FLORENCE — Florence Fire Rescue firefighters faced more than the dangers of flames while extinguishing a garage fire Monday.
They also dealt with exploding ammunition that was stored inside the garage.
Nobody was injured, although firefighters heard the explosions from the ammo at the scene.
Fire Chief Jeff Perkins said the late afternoon fire at the residence in the 500 block of North Walnut Street engulfed a two-story garage adjoining the house.
"Ammo was going off inside the garage," Perkins said.
The chief said he is thankful the owner of the residence alerted police immediately that there was ammunition inside, so firefighters knew of that danger. He recommends everyone doing that in such a situation.
"That would be a great heads-up notice," Perkins said. "It could prevent someone from getting hurt. Someone could easily get hurt when something like that takes place."
He said the same goes for gas cans, propane tanks and equipment such as lawnmowers that contain gas. There have been reports of ammunition or fuel causing explosions during fires, including recent ones across the nation.
A Latimer County, Oklahoma, firefighter was injured Oct. 12 when ammunition inside a burning residence exploded and struck him in the face, according to an Associated Press report.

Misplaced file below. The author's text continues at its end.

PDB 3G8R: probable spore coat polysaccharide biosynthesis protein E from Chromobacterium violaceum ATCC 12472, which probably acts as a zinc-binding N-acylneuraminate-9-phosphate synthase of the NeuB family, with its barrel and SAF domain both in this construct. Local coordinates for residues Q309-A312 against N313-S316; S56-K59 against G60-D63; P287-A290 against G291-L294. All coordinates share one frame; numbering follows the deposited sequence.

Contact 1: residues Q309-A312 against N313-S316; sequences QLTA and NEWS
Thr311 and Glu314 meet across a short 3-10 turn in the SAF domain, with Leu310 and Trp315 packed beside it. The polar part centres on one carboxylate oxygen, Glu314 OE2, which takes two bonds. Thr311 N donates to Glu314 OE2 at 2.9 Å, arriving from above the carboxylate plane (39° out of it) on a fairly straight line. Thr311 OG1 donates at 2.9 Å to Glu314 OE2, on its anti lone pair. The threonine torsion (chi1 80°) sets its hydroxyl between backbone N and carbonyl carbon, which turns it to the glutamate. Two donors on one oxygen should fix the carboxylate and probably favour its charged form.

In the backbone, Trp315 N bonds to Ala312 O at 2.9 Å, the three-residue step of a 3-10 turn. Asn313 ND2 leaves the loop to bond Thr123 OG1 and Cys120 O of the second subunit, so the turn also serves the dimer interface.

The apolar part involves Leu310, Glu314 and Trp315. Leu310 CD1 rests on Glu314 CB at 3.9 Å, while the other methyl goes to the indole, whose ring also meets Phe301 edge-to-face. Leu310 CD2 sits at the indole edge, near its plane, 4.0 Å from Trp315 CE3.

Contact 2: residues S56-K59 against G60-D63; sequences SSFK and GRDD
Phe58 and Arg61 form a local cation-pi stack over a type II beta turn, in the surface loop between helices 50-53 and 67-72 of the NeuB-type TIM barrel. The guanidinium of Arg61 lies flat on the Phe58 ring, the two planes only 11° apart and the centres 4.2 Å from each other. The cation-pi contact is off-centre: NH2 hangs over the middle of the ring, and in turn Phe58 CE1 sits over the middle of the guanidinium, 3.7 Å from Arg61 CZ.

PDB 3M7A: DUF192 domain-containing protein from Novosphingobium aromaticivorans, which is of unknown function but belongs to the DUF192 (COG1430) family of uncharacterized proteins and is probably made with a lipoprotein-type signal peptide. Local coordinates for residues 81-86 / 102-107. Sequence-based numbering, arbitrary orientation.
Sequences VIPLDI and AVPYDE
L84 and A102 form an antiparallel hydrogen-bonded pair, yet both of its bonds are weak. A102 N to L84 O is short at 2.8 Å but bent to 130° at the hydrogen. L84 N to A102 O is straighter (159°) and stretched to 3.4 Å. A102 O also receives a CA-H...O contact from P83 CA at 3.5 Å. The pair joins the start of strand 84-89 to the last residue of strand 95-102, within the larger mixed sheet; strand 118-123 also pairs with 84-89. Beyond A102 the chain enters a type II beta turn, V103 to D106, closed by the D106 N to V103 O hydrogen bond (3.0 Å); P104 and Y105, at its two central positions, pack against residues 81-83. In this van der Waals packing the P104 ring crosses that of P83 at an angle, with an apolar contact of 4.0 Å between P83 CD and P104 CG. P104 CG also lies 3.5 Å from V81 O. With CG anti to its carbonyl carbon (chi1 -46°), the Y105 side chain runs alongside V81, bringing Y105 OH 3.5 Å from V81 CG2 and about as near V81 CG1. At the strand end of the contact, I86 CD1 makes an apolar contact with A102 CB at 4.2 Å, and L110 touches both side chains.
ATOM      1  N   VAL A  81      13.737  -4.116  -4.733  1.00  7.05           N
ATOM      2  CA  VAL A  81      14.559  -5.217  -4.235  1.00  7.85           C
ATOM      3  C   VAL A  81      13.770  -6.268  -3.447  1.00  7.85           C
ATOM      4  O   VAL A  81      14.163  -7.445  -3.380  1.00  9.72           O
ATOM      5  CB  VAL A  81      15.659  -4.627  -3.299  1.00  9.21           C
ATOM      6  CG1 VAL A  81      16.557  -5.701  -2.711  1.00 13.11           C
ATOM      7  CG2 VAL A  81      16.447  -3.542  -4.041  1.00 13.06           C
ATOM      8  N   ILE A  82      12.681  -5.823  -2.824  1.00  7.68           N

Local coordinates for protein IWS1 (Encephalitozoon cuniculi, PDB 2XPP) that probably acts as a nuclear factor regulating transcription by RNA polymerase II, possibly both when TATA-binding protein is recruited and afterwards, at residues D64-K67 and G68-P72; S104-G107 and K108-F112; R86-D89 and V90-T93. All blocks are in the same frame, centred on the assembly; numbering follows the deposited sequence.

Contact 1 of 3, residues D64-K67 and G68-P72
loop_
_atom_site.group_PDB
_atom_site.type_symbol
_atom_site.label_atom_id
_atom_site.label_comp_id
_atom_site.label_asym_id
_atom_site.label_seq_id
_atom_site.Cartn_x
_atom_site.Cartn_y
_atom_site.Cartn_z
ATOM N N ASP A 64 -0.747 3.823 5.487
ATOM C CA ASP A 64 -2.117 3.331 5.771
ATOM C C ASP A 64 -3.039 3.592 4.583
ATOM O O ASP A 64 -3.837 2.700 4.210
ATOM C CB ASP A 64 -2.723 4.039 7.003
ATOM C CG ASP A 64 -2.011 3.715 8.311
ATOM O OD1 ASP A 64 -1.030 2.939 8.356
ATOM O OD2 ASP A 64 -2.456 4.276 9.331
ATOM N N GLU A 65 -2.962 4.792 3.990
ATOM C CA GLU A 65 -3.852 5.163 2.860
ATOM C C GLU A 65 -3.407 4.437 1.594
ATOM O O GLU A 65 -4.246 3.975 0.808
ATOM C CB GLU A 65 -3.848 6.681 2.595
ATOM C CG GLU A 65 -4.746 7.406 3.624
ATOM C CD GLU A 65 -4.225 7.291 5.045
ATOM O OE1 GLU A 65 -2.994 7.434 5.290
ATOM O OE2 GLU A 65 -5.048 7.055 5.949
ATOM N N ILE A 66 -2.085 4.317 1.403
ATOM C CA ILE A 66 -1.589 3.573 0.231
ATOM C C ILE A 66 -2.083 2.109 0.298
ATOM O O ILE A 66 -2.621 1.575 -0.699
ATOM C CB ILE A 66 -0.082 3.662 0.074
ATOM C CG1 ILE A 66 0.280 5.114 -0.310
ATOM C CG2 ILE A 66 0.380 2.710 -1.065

Flames caused the ammunition to overheat and ignite, according to the report. The firefighter was hospitalized.
In another case, a propane tank and ammunition caused "multiple explosions" as firefighters battled a Columbus, North Carolina, fire on Oct. 21, but nobody was injured, according to reports.
"There are a lot of variables that can take place," Perkins said.
Monday's garage fire was fully involved when firefighters arrived, he said.
"There was some exposure to the main house, but they got that knocked out," the chief said. "It gutted the garage, and the side of house had a little damage from the flames and heat."